The sections of the Rivanna Trail included in the challenge made me realize that I really should take advantage of it more than I do. The Rivanna Trail is a twenty-mile singletrack loop around Charlottesville. It’s a great perk that I tend to take for granted.

There was an afterparty at Public Lands with free food and Oboz shoe giveaways. I was in Montebello getting ready to run Mountain Masochist that night, so I wasn’t able to attend. Although if I’m being honest, I wouldn’t have gone anyway. Social things are hard.

CATAss Run (September 4, 2017)

“Fat Ass” runs adhere to the motto “No fees, no awards, no aid, no wimps.”

In his post The Fat Ass Ultra: A History on the Trail and Ultra Running website, Sherpa John writes:

Many folks aren’t too keen on the idea of Fat Ass events, and that is a part of their design. Fat Ass runs typically serve as training runs and social events for those more “committed” ultra runners. Think about it, running 50K or 50 miles for nothing more than the satisfaction that you can do so. No awards, no t-shirt, no nothing. Just miles. In essence, this is the beauty of Fat Ass runs.

The CATAss 25K/50K is our local Charlottesville Area Trail Runner’s version. According to their website, this was their fourth and final one of the year.

It was my first. I was nervous about going. I’ve done a couple of CAT (non-Ass) runs in the past and I’m always one of the slowest people there. Plus, social things scare me.

But I went.

Photo credit: David Carl Smith

Options were given for just about every distance up to 50K. Brian and I chose the 24 mile option. The course was nice, but tough. We had done all but the Jones run and Doyles River trails on other training runs. What a doozy those two trails turned out to be. Lots of technical rocky sections and super steep climbing. But also some nice waterfalls.


We were told we needed to carry enough food and water to last for whatever distance we were running. It had been heavily hinted that there would be a “surprise aid station” at Turk gap, though.

Sure enough, Andy Jones Wilkins was up there with an impressive spread of food and drinks and his ever-ready smile. I swear, the guy lives and breathes for running. It doesn’t matter who’s doing it. If someone is running, Andy is happy.

Photo credit: David Carl Smith

I was really glad he was there, because I would’ve run out of water otherwise.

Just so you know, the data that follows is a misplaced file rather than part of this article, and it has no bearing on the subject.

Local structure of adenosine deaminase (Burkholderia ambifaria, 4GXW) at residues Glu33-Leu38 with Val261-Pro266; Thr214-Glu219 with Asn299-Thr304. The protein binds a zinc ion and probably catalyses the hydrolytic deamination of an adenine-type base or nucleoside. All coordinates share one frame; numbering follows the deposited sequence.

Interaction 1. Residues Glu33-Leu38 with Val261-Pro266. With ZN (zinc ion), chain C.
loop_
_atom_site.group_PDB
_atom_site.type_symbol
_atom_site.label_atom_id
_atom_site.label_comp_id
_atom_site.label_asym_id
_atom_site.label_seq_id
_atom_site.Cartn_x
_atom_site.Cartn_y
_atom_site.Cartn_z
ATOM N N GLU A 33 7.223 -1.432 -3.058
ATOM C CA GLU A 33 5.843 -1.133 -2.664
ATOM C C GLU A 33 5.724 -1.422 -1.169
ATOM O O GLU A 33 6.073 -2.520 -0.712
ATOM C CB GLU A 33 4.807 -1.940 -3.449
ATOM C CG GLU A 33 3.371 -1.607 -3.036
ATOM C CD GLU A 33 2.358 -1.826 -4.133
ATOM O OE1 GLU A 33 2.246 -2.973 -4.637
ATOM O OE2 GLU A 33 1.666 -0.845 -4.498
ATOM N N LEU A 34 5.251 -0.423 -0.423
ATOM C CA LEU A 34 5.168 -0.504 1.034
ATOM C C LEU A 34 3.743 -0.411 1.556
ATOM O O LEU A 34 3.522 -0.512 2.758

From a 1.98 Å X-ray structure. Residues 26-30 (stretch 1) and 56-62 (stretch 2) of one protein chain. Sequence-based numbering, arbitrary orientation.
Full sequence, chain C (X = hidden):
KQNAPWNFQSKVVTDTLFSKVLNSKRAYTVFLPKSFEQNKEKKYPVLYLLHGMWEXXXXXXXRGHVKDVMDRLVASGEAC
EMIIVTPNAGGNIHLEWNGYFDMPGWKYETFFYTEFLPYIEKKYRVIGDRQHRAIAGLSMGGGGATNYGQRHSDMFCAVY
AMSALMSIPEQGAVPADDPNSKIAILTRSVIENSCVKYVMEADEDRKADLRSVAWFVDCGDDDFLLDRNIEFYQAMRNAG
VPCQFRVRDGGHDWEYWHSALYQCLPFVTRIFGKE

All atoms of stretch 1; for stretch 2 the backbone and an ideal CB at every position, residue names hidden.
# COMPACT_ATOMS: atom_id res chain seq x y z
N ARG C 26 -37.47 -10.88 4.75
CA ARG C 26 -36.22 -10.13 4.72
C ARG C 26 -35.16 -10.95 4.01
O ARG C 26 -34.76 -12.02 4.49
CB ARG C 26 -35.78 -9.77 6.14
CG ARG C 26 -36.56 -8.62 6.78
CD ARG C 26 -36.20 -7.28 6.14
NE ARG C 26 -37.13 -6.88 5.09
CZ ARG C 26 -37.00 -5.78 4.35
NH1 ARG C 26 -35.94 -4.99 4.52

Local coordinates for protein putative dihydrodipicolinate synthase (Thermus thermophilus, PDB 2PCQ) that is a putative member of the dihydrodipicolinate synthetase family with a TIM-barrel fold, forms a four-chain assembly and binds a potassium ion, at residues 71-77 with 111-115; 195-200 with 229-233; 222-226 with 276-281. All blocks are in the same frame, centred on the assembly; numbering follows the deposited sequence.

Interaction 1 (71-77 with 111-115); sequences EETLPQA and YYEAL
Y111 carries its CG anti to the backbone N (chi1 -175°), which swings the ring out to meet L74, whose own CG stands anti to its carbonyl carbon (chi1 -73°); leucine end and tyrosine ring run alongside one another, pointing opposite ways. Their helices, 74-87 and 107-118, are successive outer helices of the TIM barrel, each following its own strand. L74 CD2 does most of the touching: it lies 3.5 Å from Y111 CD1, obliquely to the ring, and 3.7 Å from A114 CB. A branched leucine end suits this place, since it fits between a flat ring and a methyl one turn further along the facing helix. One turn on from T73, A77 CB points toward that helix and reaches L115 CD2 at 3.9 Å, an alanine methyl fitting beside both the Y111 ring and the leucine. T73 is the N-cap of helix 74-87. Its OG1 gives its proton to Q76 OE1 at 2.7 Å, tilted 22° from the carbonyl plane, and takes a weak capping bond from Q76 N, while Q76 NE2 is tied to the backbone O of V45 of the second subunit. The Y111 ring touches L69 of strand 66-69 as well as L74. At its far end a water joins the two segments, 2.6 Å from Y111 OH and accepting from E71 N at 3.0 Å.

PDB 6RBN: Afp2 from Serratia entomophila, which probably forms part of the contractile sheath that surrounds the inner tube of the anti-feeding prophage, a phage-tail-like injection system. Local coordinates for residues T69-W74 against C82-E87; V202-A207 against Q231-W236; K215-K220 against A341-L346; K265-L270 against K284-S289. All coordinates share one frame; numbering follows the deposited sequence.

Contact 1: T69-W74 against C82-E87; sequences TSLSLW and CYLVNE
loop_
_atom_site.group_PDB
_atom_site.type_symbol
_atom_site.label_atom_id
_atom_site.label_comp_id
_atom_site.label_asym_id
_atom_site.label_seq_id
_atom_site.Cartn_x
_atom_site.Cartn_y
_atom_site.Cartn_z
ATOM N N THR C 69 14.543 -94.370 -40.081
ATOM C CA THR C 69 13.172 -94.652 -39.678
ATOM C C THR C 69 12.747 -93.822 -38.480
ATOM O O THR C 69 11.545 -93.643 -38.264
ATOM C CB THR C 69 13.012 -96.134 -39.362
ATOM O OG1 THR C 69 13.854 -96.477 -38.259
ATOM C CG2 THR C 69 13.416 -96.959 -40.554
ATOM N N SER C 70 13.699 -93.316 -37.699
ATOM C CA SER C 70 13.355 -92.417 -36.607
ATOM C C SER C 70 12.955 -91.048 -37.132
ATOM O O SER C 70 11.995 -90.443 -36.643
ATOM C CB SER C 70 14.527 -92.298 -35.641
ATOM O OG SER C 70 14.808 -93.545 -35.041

We ran with a couple different groups for the first 5.5 miles, and saw some people who were doing shorter distances heading back down, but after about mile 7.5, we didn’t see another runner until the finish. We knew that David and Costi were behind us because they were sweeping.

I had some chafing issues (apparently 2Toms SportShield can only stand up to my level of sweating for about two hours). And, although it works great (for a while) if you apply it to dry skin, I’ve had no luck trying to reapply it when I’m already sweating. I don’t sweat like a normal person, though. My shorts were dripping down my legs two hours into the run. Brian’s shorts weren’t even damp. 2Toms still works better than Body Glide, though.

My knee/IT band started bothering me around mile 17, on the descent from Turk mountain. It’s still hurting this morning, which of course is stressing me out.

But I got to jump in Snake hole about a quarter mile from the finish, which felt spectacular. Cold mountain water to wash away all the sweat and grime, plus we were almost done!

We ended up with about 4600 feet of elevation gain and 24 miles almost on the dot (24.06 to be exact).

When we got back to the parking lot, almost everyone was long gone, but there were a few people who had run 18 or 24 miles still sitting and standing around a table full of snacks down by the river. We hung out for a while, but I needed some real food too badly to stay for long. I wish I’d thought to bring a sandwich. It would’ve been nice to sit by the river and wait for the rest of the runners to come in. My stomach just wasn’t having it.